The Columbia River Crossing says an error of more than $3 million was the reason project officials gave the Federal Transit Administration an inaccurate operating cost estimate for at least two years.
When the CRC provided its most recent financial summary to the FTA as part of a grant application process, it listed the project’s annual future operating cost related to light rail at $12.81 million as of November 2012. That appeared to be a significant jump from the 2011 figure provided to FTA, which was $8.35 million.
But a CRC representative said this week that the 2011 number was given in error, and should have been reported as $11.6 million. The same mistake also led to an inaccurate number in 2010, according to the project.
So what happened? “The wrong cell in the spreadsheet was selected for the report,” CRC spokeswoman Mandy Putney said in an email. The most recent figure is correct, and the earlier mistakes weren’t repeated elsewhere, she said.
Each of those figures, revised yearly, refer to the predicted operating cost of light rail in 2030. The number has grown due to inflation and an uptick in expected maintenance costs, Putney said.
Kris Strickler, the CRC’s Oregon project director, has said the change won’t affect how tolling is implemented on the proposed Interstate 5 Bridge replacement. The $3.4 billion project would also extend light rail into Vancouver, and rebuild freeway interchanges on both sides of the Columbia River.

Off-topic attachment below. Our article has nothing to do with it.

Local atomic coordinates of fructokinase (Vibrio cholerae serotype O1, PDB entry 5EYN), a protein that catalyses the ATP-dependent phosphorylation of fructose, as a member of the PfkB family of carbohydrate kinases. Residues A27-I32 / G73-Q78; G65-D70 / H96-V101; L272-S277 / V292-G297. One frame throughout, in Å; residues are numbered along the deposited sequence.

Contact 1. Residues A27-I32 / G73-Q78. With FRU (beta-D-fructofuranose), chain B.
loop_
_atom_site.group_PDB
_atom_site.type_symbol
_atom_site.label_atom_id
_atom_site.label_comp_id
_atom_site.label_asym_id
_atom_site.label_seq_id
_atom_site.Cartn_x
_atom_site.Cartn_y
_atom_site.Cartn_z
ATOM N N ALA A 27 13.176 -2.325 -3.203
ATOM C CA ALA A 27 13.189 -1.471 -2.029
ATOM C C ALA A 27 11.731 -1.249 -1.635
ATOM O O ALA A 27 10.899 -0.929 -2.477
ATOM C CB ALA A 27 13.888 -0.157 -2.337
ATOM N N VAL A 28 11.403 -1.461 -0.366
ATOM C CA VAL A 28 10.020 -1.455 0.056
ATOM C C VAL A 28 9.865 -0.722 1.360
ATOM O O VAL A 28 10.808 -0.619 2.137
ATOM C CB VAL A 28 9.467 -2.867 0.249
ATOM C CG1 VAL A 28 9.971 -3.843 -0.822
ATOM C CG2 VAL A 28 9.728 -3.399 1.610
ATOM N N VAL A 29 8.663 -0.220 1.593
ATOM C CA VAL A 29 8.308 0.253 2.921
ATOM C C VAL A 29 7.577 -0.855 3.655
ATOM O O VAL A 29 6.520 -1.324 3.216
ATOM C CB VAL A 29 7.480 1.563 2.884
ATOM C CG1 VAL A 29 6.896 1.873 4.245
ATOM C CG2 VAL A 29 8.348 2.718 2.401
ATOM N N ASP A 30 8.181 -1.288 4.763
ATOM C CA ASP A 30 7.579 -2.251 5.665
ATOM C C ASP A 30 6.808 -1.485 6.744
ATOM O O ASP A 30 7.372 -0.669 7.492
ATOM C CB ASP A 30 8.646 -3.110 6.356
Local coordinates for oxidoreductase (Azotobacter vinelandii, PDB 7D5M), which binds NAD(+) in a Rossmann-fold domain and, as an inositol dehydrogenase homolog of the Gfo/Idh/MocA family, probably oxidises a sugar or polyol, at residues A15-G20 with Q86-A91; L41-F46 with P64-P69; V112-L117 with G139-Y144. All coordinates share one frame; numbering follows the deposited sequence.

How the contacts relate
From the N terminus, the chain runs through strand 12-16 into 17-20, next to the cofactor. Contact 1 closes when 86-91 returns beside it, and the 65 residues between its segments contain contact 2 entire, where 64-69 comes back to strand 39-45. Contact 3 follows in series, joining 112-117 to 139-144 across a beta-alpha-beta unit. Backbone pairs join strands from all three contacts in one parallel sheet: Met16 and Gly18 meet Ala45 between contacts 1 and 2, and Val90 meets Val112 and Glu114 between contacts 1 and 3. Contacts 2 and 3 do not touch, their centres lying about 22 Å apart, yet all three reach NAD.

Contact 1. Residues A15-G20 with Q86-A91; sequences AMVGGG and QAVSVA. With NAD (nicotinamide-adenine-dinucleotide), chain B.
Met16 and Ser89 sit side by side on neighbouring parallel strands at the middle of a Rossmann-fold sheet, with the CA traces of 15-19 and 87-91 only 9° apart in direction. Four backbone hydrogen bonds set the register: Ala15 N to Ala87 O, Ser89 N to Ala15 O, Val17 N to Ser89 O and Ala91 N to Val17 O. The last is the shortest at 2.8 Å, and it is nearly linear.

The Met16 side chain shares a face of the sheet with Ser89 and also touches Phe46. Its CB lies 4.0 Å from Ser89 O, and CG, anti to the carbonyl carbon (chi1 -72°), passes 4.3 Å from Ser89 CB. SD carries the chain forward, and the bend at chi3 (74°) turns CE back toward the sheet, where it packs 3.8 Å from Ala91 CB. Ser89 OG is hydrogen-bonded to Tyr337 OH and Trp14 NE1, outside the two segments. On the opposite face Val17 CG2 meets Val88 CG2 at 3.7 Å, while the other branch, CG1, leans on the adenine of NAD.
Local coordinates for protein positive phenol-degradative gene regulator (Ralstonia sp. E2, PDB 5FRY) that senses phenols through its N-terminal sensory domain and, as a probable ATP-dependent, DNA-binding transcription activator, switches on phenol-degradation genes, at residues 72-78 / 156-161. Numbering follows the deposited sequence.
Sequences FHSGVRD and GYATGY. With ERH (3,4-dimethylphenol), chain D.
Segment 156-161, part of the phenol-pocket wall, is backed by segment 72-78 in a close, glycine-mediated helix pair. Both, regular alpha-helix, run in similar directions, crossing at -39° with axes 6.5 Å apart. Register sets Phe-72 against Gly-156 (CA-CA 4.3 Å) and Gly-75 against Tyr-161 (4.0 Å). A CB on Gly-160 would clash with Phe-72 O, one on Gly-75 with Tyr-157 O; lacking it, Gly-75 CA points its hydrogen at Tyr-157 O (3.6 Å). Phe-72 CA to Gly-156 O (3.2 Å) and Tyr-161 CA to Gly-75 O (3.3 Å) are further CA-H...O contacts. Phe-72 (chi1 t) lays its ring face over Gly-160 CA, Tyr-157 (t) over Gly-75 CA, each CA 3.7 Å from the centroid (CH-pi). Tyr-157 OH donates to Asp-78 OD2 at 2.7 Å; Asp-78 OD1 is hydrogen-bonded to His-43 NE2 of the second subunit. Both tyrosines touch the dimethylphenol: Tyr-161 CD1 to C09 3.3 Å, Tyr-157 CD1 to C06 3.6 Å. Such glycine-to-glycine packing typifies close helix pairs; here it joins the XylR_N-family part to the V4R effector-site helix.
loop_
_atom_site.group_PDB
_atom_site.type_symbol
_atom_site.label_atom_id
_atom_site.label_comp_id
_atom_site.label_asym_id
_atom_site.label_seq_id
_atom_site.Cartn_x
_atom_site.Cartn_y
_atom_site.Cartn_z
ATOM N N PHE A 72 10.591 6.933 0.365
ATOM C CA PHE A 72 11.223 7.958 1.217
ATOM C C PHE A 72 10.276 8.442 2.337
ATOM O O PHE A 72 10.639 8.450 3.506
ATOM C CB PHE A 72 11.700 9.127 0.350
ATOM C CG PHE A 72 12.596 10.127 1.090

The CRC has regularly submitted information to the FTA in recent years with hopes of applying for a federal New Starts grant. That’s the program CRC leaders are banking on to pay as much as $850 million toward building the light-rail component of the project. But several other funding pieces must first fall into place before that happens.
The CRC has run into strong opposition in the Washington Legislature, particularly the Republican-controlled Senate. And locally, C-Tran board members haven’t yet decided how — or if — they’re going to come up with the local funding share to operate light rail in Vancouver.
The $12.81 million figure given to FTA is the gross operating cost for the entire light-rail corridor in 2030, in both Oregon and Washington, Putney said.
C-Tran has said it must come up with between $2 million and $2.7 for its share of light rail operations in 2019, assuming fare revenues cover 40 percent of the total cost. Despite the incorrect information given to the FTA, C-Tran had been working with the right numbers, and its assumptions haven’t changed, said public affairs director Scott Patterson.
CRC leaders hope to begin construction in late 2014 — if both states commit crucial funding this year. Oregon has authorized $450 million toward the project, but Washington lawmakers adjourned this year’s regular legislative session without doing the same.
The Washington Legislature will convene for a special session later this month.